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QLD Personal Injury at Woolworths

Discussion in 'Personal Injury Law Forum' started by Bronwyn, 17 March 2015.

  1. Bronwyn

    Bronwyn Member

    17 March 2015
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    I had a very nasty fall in Woolworths 3 weeks ago. I need to know what I can claim under personal injury law as this had made my personal and work life unbearable.
  2. Sophea

    Sophea Well-Known Member

    16 April 2014
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    Hi Bronwyn,
    I assume that you have suffered a personal injury as a result of the fall and the fall did not occur in the course of your employment (if it occurred during your employment, it would be dealt with under the Workers Compensation Scheme).

    Woolies owe you a duty of care to ensure you as an entrant are not exposed to foreseeable risks of injury and if you are, that you are warned of such risks. However, they are only required to take reasonable steps. The simple fact that you incurred an injury within their premises does not automatically give rise to a right to sue. Your first hurdle will therefore be to prove that Woolies owed you a duty and that they have breached that duty by some negligence. What were the circumstances of your fall?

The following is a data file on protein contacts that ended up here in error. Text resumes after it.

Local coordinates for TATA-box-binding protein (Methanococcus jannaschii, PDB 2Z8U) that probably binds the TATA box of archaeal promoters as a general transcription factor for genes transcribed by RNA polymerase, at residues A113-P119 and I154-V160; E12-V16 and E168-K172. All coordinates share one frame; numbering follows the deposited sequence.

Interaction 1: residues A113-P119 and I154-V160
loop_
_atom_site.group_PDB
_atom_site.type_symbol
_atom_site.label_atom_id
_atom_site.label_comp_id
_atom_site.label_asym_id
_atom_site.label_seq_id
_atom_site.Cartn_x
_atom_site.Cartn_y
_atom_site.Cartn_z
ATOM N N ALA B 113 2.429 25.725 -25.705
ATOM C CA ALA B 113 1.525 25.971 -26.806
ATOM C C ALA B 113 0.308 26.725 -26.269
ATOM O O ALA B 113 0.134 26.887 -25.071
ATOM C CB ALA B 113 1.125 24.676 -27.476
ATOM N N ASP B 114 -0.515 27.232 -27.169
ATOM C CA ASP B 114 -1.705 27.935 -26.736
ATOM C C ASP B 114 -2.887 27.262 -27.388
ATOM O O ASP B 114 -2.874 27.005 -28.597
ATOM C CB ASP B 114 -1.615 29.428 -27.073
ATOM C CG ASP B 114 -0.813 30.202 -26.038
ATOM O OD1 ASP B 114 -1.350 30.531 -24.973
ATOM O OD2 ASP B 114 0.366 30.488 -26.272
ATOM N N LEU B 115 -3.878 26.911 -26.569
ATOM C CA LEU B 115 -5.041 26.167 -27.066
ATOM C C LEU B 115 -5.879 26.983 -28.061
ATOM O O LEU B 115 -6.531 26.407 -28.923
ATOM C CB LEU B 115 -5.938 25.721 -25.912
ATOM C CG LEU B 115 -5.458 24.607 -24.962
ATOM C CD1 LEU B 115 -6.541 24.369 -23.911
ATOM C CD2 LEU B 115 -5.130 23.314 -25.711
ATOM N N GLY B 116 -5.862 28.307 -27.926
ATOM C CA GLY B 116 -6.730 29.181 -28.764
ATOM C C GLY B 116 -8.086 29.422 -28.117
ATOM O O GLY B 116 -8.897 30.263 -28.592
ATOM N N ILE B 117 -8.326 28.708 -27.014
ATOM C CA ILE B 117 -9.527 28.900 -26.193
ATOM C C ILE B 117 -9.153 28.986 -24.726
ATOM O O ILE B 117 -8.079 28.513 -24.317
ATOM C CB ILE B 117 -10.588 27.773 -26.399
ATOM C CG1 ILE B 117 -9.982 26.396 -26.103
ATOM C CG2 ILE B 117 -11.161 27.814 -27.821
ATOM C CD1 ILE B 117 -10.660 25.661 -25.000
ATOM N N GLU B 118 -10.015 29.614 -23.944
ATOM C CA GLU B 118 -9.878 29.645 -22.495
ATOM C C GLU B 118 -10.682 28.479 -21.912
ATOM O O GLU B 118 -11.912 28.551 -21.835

What you can claim in terms of damages will depend on the nature and severity of your injuries. However generally the damages you will be entitled to include:
    • General damages which compensate you in monetary terms for any pain and suffering you experience, loss of amenities of life, reduced life expectations and/or any disfigurement. General damages are determined by reference to a sliding scale by assigning your injury a value from 0 (negligible injury) to 100 (the most serious injury) based on its severity. These amounts are capped.
    • Reimbursement for your out of pocket expenses (medical etc)
    • Compensation for any earnings you lost as a result of being unable to work.
    Bear in mind you will need to provide proof of all these things, so start keeping records if you intend to make a claim.

    Also bear in mind that strict time limits apply to making a claim - so you need to see a lawyer as soon as possible if you are thinking about making a claim.
    Ivy likes this.
  3. procrastinasian

    procrastinasian Well-Known Member

    31 October 2014
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    I'm sorry to hear about your accident Bronwyn,